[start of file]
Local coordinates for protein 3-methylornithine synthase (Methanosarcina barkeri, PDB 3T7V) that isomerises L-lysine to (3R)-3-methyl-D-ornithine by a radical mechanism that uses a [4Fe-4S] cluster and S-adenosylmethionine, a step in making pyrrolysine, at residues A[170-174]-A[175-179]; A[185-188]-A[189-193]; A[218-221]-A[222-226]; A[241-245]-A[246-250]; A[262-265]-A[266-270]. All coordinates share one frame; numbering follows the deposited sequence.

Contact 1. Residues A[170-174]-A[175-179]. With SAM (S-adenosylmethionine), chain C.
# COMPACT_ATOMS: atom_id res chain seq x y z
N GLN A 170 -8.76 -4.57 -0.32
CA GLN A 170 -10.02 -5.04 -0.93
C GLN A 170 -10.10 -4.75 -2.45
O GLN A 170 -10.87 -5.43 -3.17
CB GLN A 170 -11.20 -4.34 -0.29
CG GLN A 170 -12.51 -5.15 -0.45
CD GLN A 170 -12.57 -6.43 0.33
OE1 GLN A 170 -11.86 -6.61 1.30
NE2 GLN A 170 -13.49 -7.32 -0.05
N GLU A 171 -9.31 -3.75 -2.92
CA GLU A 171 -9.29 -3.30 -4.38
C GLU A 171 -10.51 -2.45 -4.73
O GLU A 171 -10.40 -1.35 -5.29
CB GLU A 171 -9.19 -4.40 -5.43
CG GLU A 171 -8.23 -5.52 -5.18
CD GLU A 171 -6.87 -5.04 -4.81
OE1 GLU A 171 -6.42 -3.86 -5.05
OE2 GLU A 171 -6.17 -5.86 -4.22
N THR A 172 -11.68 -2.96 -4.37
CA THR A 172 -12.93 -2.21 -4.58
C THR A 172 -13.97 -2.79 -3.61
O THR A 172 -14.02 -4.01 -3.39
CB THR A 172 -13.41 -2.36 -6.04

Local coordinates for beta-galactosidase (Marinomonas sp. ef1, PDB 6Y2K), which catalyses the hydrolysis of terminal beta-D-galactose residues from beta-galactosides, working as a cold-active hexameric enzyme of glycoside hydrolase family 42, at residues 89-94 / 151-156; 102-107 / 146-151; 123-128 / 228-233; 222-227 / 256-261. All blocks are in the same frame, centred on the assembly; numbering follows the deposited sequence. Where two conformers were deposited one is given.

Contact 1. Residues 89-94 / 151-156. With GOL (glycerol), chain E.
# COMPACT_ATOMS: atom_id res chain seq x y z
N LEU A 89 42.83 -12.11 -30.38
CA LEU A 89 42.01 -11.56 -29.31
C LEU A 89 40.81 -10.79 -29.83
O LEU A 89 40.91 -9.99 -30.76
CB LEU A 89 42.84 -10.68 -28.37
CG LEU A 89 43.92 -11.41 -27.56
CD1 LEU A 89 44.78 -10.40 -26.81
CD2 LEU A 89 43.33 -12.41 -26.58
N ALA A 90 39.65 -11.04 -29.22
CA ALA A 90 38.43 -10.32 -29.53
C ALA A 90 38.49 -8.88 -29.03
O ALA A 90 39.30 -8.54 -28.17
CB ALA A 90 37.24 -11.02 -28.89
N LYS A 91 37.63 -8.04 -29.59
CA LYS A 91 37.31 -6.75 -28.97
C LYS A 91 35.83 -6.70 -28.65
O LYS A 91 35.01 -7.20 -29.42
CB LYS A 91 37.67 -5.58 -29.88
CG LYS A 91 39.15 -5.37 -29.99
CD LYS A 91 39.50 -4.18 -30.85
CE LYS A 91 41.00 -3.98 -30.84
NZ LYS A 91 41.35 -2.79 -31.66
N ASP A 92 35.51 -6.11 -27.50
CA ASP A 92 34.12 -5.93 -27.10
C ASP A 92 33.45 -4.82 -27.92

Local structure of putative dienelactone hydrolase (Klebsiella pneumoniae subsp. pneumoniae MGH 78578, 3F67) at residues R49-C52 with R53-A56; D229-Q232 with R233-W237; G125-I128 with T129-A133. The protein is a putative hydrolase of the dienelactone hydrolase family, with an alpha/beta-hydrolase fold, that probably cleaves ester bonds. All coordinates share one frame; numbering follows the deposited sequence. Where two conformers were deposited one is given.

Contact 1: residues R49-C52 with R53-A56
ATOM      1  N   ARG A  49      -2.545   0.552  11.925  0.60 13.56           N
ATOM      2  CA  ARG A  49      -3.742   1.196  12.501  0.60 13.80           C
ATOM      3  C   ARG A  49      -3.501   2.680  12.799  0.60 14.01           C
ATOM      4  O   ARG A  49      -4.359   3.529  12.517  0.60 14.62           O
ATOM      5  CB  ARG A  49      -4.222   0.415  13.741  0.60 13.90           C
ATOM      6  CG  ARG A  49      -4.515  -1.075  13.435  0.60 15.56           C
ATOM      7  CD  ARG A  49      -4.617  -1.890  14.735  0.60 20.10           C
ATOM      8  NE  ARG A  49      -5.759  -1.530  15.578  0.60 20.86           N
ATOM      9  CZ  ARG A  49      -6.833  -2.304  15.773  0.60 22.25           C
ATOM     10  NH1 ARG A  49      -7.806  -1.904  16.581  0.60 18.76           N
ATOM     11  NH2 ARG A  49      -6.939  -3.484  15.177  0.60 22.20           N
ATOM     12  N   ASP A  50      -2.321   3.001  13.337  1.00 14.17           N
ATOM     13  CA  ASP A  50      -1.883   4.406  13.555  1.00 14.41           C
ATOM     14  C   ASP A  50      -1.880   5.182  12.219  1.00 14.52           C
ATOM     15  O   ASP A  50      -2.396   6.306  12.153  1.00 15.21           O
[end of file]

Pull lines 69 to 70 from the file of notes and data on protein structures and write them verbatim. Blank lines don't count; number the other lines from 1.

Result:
ATOM     13  CA  ASP A  50      -1.883   4.406  13.555  1.00 14.41           C
ATOM     14  C   ASP A  50      -1.880   5.182  12.219  1.00 14.52           C